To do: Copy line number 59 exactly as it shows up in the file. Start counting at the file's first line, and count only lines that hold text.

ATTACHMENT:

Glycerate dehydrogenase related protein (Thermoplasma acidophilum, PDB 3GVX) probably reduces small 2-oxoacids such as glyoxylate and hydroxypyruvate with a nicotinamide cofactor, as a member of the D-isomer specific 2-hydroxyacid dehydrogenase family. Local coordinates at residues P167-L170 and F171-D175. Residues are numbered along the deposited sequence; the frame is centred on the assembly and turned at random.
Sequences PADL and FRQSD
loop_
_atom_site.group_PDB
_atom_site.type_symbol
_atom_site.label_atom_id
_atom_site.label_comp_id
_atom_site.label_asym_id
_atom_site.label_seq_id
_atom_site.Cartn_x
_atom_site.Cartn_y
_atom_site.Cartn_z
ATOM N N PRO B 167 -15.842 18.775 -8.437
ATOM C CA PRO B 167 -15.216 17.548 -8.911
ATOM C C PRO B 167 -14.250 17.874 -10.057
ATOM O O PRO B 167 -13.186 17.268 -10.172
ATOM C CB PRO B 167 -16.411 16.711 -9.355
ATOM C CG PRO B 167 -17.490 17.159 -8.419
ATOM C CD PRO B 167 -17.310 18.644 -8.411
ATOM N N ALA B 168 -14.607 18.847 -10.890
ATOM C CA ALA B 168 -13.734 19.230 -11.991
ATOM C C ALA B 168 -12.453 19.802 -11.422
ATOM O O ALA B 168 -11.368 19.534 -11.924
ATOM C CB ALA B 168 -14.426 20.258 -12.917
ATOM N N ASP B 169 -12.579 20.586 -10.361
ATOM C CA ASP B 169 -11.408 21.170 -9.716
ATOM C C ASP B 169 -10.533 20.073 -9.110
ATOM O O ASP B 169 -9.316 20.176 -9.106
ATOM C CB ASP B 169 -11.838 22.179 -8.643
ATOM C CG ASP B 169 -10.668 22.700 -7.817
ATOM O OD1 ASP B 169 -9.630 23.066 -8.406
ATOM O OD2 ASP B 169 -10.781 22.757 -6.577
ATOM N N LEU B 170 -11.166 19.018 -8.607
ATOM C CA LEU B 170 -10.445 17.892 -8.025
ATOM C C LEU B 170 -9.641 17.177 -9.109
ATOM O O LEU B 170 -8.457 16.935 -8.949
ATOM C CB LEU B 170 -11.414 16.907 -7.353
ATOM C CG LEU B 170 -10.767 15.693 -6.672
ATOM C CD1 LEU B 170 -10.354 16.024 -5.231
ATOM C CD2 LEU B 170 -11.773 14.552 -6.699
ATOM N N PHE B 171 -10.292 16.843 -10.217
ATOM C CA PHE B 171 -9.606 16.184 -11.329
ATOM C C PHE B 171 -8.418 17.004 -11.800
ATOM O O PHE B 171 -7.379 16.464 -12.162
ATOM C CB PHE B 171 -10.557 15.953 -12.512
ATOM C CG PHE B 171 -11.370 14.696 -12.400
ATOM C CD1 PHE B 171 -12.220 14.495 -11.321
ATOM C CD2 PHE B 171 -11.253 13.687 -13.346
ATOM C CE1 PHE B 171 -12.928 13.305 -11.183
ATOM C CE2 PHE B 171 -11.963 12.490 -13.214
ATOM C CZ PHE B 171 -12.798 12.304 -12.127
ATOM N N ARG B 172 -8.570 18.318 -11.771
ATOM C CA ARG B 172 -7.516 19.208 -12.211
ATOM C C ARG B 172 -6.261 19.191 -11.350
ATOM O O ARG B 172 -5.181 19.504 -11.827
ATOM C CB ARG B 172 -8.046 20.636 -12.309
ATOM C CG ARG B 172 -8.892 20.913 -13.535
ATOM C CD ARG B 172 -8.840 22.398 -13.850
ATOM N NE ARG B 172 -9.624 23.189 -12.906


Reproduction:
ATOM N NE ARG B 172 -9.624 23.189 -12.906